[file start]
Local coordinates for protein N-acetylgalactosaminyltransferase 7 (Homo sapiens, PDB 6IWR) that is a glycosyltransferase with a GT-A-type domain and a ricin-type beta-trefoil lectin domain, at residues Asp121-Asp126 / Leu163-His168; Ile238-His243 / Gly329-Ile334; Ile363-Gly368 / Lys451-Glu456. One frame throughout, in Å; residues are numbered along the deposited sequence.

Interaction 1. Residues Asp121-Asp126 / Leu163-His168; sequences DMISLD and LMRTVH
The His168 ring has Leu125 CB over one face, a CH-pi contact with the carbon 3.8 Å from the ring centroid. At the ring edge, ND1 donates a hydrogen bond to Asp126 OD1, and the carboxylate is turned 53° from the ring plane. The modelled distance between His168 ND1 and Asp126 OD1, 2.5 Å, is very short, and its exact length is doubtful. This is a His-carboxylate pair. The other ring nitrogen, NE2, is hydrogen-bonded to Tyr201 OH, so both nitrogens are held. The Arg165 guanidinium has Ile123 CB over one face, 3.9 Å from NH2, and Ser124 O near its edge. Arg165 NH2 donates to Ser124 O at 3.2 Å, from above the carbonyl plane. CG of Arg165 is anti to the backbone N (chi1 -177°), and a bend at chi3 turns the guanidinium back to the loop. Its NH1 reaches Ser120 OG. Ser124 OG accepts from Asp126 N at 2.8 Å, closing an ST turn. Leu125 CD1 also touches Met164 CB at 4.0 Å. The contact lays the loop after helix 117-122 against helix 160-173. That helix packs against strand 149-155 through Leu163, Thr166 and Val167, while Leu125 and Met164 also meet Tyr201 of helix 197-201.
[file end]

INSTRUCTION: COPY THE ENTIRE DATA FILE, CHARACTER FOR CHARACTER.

Local coordinates for protein N-acetylgalactosaminyltransferase 7 (Homo sapiens, PDB 6IWR) that is a glycosyltransferase with a GT-A-type domain and a ricin-type beta-trefoil lectin domain, at residues Asp121-Asp126 / Leu163-His168; Ile238-His243 / Gly329-Ile334; Ile363-Gly368 / Lys451-Glu456. One frame throughout, in Å; residues are numbered along the deposited sequence.

Interaction 1. Residues Asp121-Asp126 / Leu163-His168; sequences DMISLD and LMRTVH
The His168 ring has Leu125 CB over one face, a CH-pi contact with the carbon 3.8 Å from the ring centroid. At the ring edge, ND1 donates a hydrogen bond to Asp126 OD1, and the carboxylate is turned 53° from the ring plane. The modelled distance between His168 ND1 and Asp126 OD1, 2.5 Å, is very short, and its exact length is doubtful. This is a His-carboxylate pair. The other ring nitrogen, NE2, is hydrogen-bonded to Tyr201 OH, so both nitrogens are held. The Arg165 guanidinium has Ile123 CB over one face, 3.9 Å from NH2, and Ser124 O near its edge. Arg165 NH2 donates to Ser124 O at 3.2 Å, from above the carbonyl plane. CG of Arg165 is anti to the backbone N (chi1 -177°), and a bend at chi3 turns the guanidinium back to the loop. Its NH1 reaches Ser120 OG. Ser124 OG accepts from Asp126 N at 2.8 Å, closing an ST turn. Leu125 CD1 also touches Met164 CB at 4.0 Å. The contact lays the loop after helix 117-122 against helix 160-173. That helix packs against strand 149-155 through Leu163, Thr166 and Val167, while Leu125 and Met164 also meet Tyr201 of helix 197-201.